It has been found to be one of the most effective vaccines ever developed (Ault et al, 2007) and it is the first vaccine with the specific aim of preventing cervical cancer.
However, the benefits of this massive and costly immunisation programme may not be evident for many years to come. The youngest girls to be vaccinated will not be in their 20s for 8–10 years and cervical cancer is rarely seen in women under the age of 20 (National Statistics, 2007).
There are many challenges to implementing this innovative, exciting programme. The cohort due to receive the vaccine are young women, the youngest aged 12–13 years.
Inevitably, the vaccine is linked to the sensitive issue of sexual activity. HPV in the genital area is spread through sexual contact, although sexual intercourse is not necessary for transmission, and the virus can spread via hands and skin contact.
Concerns have been expressed about introducing this vaccine in such a young and largely sexually naive group. However, some who work in the fields of teenage pregnancy may say that age 12 is too late; some girls may already be sexually active and infected with HPV before they can benefit from the vaccine.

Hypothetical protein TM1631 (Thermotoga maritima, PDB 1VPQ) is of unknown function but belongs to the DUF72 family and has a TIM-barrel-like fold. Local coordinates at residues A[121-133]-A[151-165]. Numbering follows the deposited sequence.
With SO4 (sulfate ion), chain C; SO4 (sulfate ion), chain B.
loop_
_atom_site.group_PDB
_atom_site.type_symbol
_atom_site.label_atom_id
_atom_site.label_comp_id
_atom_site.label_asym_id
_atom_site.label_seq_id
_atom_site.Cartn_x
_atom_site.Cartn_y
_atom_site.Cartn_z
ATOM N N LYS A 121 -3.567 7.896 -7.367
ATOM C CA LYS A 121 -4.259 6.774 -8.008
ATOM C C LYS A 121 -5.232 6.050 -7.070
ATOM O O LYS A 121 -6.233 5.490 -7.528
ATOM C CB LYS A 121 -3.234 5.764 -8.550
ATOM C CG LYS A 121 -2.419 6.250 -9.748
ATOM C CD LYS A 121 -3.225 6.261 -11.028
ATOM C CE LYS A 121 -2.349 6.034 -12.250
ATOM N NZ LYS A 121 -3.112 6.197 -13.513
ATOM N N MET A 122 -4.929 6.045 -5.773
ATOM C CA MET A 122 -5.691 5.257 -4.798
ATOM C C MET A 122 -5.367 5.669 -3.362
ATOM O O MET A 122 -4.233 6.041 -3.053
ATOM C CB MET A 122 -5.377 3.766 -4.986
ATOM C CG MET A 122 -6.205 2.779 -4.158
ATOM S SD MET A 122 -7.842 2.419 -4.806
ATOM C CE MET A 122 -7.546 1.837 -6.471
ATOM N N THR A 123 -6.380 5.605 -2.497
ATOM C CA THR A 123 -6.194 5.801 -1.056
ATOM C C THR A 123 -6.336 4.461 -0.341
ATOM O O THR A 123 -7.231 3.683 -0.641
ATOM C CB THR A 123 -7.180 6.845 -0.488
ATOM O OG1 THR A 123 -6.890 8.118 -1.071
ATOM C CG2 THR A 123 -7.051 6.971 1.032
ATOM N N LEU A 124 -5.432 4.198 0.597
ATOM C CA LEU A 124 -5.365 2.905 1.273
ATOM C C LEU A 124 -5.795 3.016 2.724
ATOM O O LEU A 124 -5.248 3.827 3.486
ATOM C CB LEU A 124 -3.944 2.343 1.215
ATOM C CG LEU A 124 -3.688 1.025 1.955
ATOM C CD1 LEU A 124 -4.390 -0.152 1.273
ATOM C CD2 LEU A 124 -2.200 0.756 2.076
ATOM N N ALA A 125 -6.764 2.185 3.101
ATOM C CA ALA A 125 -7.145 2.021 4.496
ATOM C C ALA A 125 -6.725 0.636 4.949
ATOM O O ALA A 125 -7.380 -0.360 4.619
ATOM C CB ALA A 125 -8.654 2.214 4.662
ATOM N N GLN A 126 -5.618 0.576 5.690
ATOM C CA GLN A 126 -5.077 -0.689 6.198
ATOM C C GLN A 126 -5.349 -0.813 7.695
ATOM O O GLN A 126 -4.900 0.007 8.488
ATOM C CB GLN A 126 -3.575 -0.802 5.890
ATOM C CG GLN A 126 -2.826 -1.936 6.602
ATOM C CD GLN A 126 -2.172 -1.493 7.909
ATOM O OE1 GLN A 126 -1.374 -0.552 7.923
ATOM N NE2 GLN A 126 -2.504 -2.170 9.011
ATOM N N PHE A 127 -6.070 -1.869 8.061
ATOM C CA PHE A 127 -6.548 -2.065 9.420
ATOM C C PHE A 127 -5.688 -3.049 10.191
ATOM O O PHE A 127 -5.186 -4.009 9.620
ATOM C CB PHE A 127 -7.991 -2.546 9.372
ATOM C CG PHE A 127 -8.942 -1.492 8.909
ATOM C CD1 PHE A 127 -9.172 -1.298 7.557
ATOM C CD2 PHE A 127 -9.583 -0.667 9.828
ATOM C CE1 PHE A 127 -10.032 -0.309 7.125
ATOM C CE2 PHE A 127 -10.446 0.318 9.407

Delivering this vaccine to girls in the target age groups, particularly those no longer at school, will be a challenge.
But healthcare professionals should rise to that challenge and relish their involvement in the beginnings of a wonderful opportunity to prevent over 2,000 cases and 400 deaths from cervical cancer each year.
The message to girls, young women, their parents and guardians should be that this vaccine prevents horrible, debilitating and deadly cervical cancer.
Pauline MacDonald, ARRC, MSc, BSc, RGN, is independent nurse consultant, Infection Matters Limited, Wolverhampton.
Ault, K.A., FUTURE II Study Group (2007) Effect of prophylactic human papillomavirus L1 virus-like-particle vaccine on risk of cervical intraepithelial neoplasia grade 2, grade 3, and adenocarcinoma in situ: a combined analysis of four randomised clinical trials. The Lancet; 369: 1861–1868.
National Statistics (2007) Cancer Registrations in England, 2005. www.statistics.gov.uk/downloads/theme_health/2005cancerfirstrelease.xls
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